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While visiting the Shell Girl guests can easily see the pattern of the iron fencing. This special “tulip design” was chosen specially for the garden. Art and sculpture were high priorities when the garden was being built in 1999.

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Tulip-patterned fencing.

There is one last piece of art in the garden that rotates in and out of the Orangery. It is called “Mind’s Journey” by local sculptor, Becca Williams. The child in this piece is reading a book and going to far away and fascinating places. What looks to be a rock from the front of the sculpture is actually a large turtle surrounded by sea life, whisking the child away to the farthest reaches of their imagination.

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The front of Becca Williams’ ‘Mind’s Journey’

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The back of ‘Mind’s Journey’

Sculpture in a garden can be simple or ornate. Adding art into the garden landscape is a great way to increase winter interest for anyone who visits.

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December 2016

Fall is over and it is time for the holidays. In the Orangery of the Ewing and Muriel Kauffman Memorial Garden the elves have been hard at work.

This year’s display was based on the idea that nature is beautiful. We left the lights off of the tree and used many of Mother Nature’s natural decorations. Delicate hydrangea blooms, bittersweet vines, and woven bird houses adorn the tree and flower cart.

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The tree and the barn wood cart in the Orangery – The poinsettias pictured are ‘Polly’s Pink’, ‘Cortez Burgundy’, and ‘Princettia Hot Pink.’

Hundreds of bright and showy poinsettias fill the room along with the aroma of paperwhite Narcissus, gardenia and citrus blooms. Variegated coleus and frilly ferns were added to bring texture to the whole display.

The Orangery will remain decorated for the holidays until a week after the new year. We open at 8:00am daily and close at dusk.

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‘Polar Bear’ poinsettias and ‘Limerick Lime’ decorative mums.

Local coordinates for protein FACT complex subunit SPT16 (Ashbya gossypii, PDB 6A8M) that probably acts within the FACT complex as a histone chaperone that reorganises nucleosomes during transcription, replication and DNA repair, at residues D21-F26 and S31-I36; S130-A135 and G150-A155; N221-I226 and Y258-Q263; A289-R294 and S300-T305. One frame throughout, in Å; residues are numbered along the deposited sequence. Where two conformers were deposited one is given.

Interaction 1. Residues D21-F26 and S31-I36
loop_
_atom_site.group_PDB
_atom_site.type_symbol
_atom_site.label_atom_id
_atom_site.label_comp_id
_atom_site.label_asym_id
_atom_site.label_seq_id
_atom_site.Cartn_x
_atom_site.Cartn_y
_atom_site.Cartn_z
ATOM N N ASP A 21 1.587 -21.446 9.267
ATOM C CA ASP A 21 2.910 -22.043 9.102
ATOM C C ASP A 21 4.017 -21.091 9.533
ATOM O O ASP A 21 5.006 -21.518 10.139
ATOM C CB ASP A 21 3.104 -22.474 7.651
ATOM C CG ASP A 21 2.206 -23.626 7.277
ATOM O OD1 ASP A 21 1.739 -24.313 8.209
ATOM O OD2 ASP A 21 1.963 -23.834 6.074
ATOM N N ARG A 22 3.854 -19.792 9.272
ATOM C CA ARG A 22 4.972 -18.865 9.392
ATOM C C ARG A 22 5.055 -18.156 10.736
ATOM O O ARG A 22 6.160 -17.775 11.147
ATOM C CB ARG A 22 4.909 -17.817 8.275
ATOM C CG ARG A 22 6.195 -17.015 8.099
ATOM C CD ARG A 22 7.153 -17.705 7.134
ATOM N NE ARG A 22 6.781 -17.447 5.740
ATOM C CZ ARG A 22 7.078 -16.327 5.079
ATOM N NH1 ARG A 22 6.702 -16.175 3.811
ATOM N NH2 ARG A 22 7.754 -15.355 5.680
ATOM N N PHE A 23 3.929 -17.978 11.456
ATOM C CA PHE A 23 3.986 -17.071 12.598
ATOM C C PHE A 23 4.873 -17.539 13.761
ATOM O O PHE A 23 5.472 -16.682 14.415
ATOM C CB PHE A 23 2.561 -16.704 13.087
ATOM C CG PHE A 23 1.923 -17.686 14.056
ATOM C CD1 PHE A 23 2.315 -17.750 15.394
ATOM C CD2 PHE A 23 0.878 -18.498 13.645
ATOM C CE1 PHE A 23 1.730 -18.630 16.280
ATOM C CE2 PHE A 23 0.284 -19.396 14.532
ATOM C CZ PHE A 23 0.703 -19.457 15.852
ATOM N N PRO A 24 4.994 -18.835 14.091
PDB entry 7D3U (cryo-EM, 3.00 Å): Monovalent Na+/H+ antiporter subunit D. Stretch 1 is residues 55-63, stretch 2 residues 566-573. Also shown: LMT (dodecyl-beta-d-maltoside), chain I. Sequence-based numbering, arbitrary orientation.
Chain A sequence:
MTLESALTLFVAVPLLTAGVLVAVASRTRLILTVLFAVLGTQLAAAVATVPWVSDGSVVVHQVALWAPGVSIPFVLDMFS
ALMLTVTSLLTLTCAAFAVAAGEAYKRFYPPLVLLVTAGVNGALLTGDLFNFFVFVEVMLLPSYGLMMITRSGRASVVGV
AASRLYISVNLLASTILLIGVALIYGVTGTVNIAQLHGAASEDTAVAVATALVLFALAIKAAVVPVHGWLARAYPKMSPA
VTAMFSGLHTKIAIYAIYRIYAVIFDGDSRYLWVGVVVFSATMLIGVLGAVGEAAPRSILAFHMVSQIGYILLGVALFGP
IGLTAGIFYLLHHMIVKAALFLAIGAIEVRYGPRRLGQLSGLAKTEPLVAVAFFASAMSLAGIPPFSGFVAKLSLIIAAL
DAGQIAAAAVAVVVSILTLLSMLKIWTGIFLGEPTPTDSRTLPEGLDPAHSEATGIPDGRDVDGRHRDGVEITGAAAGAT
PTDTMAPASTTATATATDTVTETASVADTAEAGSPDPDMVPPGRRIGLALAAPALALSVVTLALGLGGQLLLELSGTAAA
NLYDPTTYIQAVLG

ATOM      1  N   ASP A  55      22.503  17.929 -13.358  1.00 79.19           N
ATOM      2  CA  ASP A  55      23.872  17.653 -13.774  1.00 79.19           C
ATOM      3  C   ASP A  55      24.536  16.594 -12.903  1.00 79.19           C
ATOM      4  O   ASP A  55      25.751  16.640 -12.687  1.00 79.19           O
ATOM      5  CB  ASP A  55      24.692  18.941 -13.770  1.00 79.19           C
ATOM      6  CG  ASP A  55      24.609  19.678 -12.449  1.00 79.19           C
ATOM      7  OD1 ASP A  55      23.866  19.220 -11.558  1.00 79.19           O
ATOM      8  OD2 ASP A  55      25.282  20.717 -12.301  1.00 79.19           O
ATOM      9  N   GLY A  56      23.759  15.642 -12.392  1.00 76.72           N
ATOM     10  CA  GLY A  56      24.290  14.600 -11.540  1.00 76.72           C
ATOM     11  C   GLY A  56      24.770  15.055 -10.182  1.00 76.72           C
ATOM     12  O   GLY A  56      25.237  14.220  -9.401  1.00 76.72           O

Outside in the garden the temperatures have been falling fast. We will protect the cool season annual flowers from the first few hard freezes. This will increase the success rate of their survival.

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Frost blankets on the annual flowers

Frost blankets usually give between five to fifteen degrees of protection, depending on how thick they are. For large flower beds this is a very popular technique. Almost anything that comes in sheets can be a frost blanket. Even actual bed sheets.

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Snapdragons are enjoying protection with a frost blanket.

There are also many natural options available to protect your plants. We use Limber Pine (Pinus flexilis) needles to for our azaleas. We planted these shrubs very close to the pine trees, so when the needles drop, it is very easy to nestle them among the azaleas.

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Azaleas and pine needles under the Limber Pine.

Another natural protection method is to allow a thin layer of leaves to naturally collect around tender plants. In the picture below, violas are safe and sound in their layer of leaves. It is my natural inclination to rake all of the loose plant material out of flower beds. At this time of the year, debris is a free way to protect plants from moisture loss as well as frigid temperatures.